You Do the Meth

Police raids bust up drug labs. But they also bust up families.

"And then, all of a sudden, here I was smoking speed," he remembers. "I just ran with it. I took it to the next level. I've been like that my whole life; it's all or nothing." And now he wanted it all: the meth, the lifestyle, the money he could make selling it. Soon he was addicted to the crystalline powder, its hours-long high and, even more important, the mind-boggling amounts he could make hawking a few grams a week. "It's a nice feeling to know your paycheck isn't coming until next Friday, but you have 1,200, 1,500 bucks in your pocket," he says. He learned to control his habit, forcing down food when high to keep his six-foot-two frame to a healthy 205 pounds, and held on to his job as a tow-truck driver.

Miranda did everything with Vince, so it was only a matter of time before she did meth, too. She thought she'd just use it on the weekends, but soon it crept into her weekdays. "Internally, it made me feel like a million dollars," she says. "Wow, I can be supermom. I can clean the house, I can get all my work done, I can lose weight."

Vince and Miranda would look down on other meth users and their debilitating, humiliating "tweak projects" — their dumpster-diving and porn habits. After all, this couple's tweak project was their family. Vince used his habit to make sure he always had money for their kids. Miranda used hers to keep the household in perfect condition. They were the best parents in the world — or at least that's how it seemed. "The drug creates an illusion," says Vince. "It gives you that illusion that everything's okay, and it's not." Since the children were going to school and getting fed, the couple didn't realize that little things were slipping through the cracks — little things that added up to a lot. Like the kids staying up late, eating microwave meals. Or Vince and Miranda, fatigued and sleep-deprived, losing their temper and yelling at their children. Or, as Miranda says, how "they didn't listen, they were out of control, because I had no control as a parent. I had no self-control."

Police commander Lori Moriarty is now leading a nationwide effort to help drug-endangered children.
Anthony Camera
Police commander Lori Moriarty is now leading a nationwide effort to help drug-endangered children.
On drug raids, Colorado law-enforcement agencies found not just dangerous chemicals, but children who'd been living in the labs.
On drug raids, Colorado law-enforcement agencies found not just dangerous chemicals, but children who'd been living in the labs.


To see a slide show related to this story, click here.
For video of a North Metro Task Force raid click here.

The couple just didn't see a problem, not even after Vince was caught with meth and cocaine in 1999 and got four years' probation. He stopped selling and using drugs for a while, but then "bills started piling up," he remembers, "so I went back to what I knew." Miranda would get clean for a stretch, too, like when she had her daughter in 2002, but then she'd fall back on the drug.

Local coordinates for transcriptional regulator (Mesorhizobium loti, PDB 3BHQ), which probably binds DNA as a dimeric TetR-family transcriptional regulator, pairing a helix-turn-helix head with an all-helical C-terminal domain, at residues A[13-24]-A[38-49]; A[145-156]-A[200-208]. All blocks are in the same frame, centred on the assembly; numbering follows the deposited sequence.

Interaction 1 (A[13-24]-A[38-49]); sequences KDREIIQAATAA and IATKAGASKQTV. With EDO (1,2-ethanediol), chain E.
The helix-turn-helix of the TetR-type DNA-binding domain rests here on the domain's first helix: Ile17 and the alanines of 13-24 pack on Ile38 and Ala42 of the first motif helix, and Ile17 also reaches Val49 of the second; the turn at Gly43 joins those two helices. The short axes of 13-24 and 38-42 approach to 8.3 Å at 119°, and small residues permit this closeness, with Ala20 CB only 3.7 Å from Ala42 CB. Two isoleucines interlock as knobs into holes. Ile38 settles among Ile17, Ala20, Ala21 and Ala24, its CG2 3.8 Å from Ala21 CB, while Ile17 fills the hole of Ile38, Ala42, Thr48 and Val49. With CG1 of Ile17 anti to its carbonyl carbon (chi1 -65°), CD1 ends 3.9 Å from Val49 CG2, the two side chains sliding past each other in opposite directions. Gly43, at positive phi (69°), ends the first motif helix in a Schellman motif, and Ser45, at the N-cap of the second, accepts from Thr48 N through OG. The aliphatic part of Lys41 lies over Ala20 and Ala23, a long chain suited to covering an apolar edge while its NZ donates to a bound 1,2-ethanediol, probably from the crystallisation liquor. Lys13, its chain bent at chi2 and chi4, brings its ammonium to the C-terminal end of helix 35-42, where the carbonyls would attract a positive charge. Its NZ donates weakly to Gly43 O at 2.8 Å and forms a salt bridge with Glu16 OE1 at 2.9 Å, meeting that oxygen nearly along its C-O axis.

By the end of 2004, though, they swore they were ready to leave the lifestyle behind. Vince had lined up a new job, with better pay and better hours, so he wouldn't need to supplement his income by slinging meth. In early December, the night before he was supposed to start work, Vince stopped by a neighbor's apartment while Miranda stayed home, looking for a job online. The next day, everything was going to be different — they were sure of it.

That was the night Detective Lopez and the SWAT team kicked in their door.

The day after her task force found the baby in Thornton, Lori Moriarty called up Kathryn Wells, child-abuse pediatrician at Denver Health and medical director of the Denver Department of Human Services' Family Crisis Center. When Wells answered, the police commander did something unheard of in law enforcement: She asked the social-services specialist for help.

"Law enforcement looked at social services as someone to call if we needed a babysitter. We were busy with our own tasks and responsibilities, and social services was seen as a support mechanism, not a partnership," explains Moriarty. "Or we would call them about a child who was neglected or abused, and a lot of times, because of their workload, they would say, 'We'll make a note of it. Can you find a place for the child? We'll follow up the next day.'"

But Moriarty suspected that what she'd witnessed with this baby was abuse — and if so, she'd need to work hand in hand with social services to deal with it. Wells agreed that allowing kids to live in drug labs was tantamount to child abuse, but told Moriarty there was little way to prove or prosecute it. Since the drug cops weren't talking with social services, detectives didn't know when they should be on the lookout for child-welfare issues. Since social services wasn't getting information from the cops about their undercover work, they didn't have the information about abuse or neglect that they'd need to make smart decisions about the kids turning up on the raids. And because there were no child-abuse laws in Colorado — or anywhere else, for that matter — regarding kids in drug labs, the toughest charge you could hope for in these situations was likely a reckless-endangerment misdemeanor, a slap on the wrist that would often be dropped when the caregivers copped a plea for drug felonies they were facing. And finally, since there was no interaction between law enforcement, social services and the medical and scientific communities, there was no way to know the specific risks to kids growing up in drug environments. "Nobody was communicating," says Wells. "Whether it was medical or child welfare or law enforcement or the legal system, everybody was seeing the world through their own set of lenses."

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